“You can’t! It’s too dangerous!” He pulled his arm away and sat up straight, looking her over. She had that familiar determined look on her face, the same one he remembered her having as a child when their teacher had tried to tell her something was too hard for her to attempt yet.

He leaned across the table and said in a low voice. “Look Naveen, I just came from An Sakal in Harandor, that’s where I heard the news, from one of the spies in my set of connections. I had told her before to keep an ear open for news from home. But she also said that since the war, things have gotten worse, not better. Suladan was killed at Pelennor, some say by the King of Rohan who latter was killed by one of the Nazgûl. Since his death, the Triad has gained more strength in Harad. Suladan may have been in league with the dark forces of Mordor, but at least when he was alive he kept the Triad in check.”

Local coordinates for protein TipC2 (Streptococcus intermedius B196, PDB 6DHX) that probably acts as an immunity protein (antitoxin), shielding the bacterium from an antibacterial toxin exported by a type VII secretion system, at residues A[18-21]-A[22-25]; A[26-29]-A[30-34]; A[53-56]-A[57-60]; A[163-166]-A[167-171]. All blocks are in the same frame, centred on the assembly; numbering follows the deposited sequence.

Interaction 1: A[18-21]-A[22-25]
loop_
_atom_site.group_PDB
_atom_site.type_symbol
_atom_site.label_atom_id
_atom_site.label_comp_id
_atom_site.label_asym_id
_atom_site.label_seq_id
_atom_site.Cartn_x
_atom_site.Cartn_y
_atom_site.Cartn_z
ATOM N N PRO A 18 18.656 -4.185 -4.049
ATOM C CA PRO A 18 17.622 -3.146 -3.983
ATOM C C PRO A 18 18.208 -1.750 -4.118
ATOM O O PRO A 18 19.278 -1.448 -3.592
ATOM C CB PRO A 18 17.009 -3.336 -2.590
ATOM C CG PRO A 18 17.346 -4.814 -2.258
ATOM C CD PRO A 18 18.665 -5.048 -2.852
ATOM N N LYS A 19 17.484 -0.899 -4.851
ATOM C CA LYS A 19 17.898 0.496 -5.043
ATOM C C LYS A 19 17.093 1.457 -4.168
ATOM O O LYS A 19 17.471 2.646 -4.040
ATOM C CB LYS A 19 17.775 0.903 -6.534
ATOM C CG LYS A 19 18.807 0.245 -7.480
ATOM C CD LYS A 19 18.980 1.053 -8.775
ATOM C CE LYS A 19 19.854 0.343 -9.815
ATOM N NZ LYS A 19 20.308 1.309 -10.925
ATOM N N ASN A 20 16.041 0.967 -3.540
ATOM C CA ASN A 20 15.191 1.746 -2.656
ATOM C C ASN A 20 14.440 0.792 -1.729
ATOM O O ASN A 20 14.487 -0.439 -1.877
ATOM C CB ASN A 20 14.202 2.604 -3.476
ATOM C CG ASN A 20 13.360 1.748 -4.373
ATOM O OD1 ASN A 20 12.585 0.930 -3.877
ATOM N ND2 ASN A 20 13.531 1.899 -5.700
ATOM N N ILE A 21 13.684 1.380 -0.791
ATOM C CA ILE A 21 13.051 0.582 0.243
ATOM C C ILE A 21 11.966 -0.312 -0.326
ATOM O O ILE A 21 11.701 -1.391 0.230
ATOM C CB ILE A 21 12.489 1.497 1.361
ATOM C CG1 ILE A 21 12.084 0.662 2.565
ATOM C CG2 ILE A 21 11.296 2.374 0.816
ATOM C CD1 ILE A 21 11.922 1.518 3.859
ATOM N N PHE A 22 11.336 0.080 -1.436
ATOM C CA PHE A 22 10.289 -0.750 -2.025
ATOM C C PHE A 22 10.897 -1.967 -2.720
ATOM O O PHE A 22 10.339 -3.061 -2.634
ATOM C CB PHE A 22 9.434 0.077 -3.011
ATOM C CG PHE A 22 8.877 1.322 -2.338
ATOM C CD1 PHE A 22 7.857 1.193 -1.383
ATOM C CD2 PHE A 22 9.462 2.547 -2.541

“I know all that, or guessed as much when I heard of Suladan’s death.” She crossed her arms, leaning them on the table and held Najhim’s gaze. “I’m still going.”

He could tell by the set of her jaw that nothing he said would dissuade her. Finally he let out a sign of defeat. “Okay, kestrel will take the mouse under his wing again. We’ll have to figure out how we’ll get there. By ship is faster, but it has its drawbacks.”

“Yes, like me not liking travel by sea,” Naveen interrupted. “My stomach doesn’t take to it. But if it’s faster, maybe…”

“No, I meant that it might be hard to get you into Umber by ship without al Sahlid finding out. He may have someone watching the docks."

Quietly Naveen and Najhim began to hash over different plans as the common room of the Pony grew more crowded and noisy as the rain outside continued.

~

minor typo edit.
Last edited by Naveen on Fri Feb 12, 2010 12:19 pm, edited 1 time in total.
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Postby Shadowfax » Sun Feb 07, 2010 8:59 pm